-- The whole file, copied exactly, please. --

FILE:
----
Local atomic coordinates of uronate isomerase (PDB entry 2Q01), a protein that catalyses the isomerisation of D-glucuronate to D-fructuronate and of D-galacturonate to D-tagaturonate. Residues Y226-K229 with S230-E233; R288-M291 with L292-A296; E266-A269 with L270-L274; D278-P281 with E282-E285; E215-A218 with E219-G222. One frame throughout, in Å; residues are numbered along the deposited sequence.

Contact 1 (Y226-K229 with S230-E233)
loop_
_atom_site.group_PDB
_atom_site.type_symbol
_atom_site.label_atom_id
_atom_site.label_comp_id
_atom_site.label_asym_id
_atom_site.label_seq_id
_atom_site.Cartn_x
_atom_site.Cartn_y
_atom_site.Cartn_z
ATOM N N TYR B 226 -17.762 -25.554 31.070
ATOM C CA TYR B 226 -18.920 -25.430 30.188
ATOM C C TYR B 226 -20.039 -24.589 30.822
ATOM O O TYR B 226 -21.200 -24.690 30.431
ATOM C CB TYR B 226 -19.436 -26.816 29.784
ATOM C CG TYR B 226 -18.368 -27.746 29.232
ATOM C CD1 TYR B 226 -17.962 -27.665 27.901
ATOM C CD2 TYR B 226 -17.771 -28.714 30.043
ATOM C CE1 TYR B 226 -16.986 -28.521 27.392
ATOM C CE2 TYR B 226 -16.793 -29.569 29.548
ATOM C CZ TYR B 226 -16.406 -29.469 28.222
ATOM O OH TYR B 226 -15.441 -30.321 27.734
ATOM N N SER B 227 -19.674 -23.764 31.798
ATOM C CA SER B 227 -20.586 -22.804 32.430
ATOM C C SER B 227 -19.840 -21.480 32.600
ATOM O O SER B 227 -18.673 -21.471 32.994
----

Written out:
Local atomic coordinates of uronate isomerase (PDB entry 2Q01), a protein that catalyses the isomerisation of D-glucuronate to D-fructuronate and of D-galacturonate to D-tagaturonate. Residues Y226-K229 with S230-E233; R288-M291 with L292-A296; E266-A269 with L270-L274; D278-P281 with E282-E285; E215-A218 with E219-G222. One frame throughout, in Å; residues are numbered along the deposited sequence.

Contact 1 (Y226-K229 with S230-E233)
loop_
_atom_site.group_PDB
_atom_site.type_symbol
_atom_site.label_atom_id
_atom_site.label_comp_id
_atom_site.label_asym_id
_atom_site.label_seq_id
_atom_site.Cartn_x
_atom_site.Cartn_y
_atom_site.Cartn_z
ATOM N N TYR B 226 -17.762 -25.554 31.070
ATOM C CA TYR B 226 -18.920 -25.430 30.188
ATOM C C TYR B 226 -20.039 -24.589 30.822
ATOM O O TYR B 226 -21.200 -24.690 30.431
ATOM C CB TYR B 226 -19.436 -26.816 29.784
ATOM C CG TYR B 226 -18.368 -27.746 29.232
ATOM C CD1 TYR B 226 -17.962 -27.665 27.901
ATOM C CD2 TYR B 226 -17.771 -28.714 30.043
ATOM C CE1 TYR B 226 -16.986 -28.521 27.392
ATOM C CE2 TYR B 226 -16.793 -29.569 29.548
ATOM C CZ TYR B 226 -16.406 -29.469 28.222
ATOM O OH TYR B 226 -15.441 -30.321 27.734
ATOM N N SER B 227 -19.674 -23.764 31.798
ATOM C CA SER B 227 -20.586 -22.804 32.430
ATOM C C SER B 227 -19.840 -21.480 32.600
ATOM O O SER B 227 -18.673 -21.471 32.994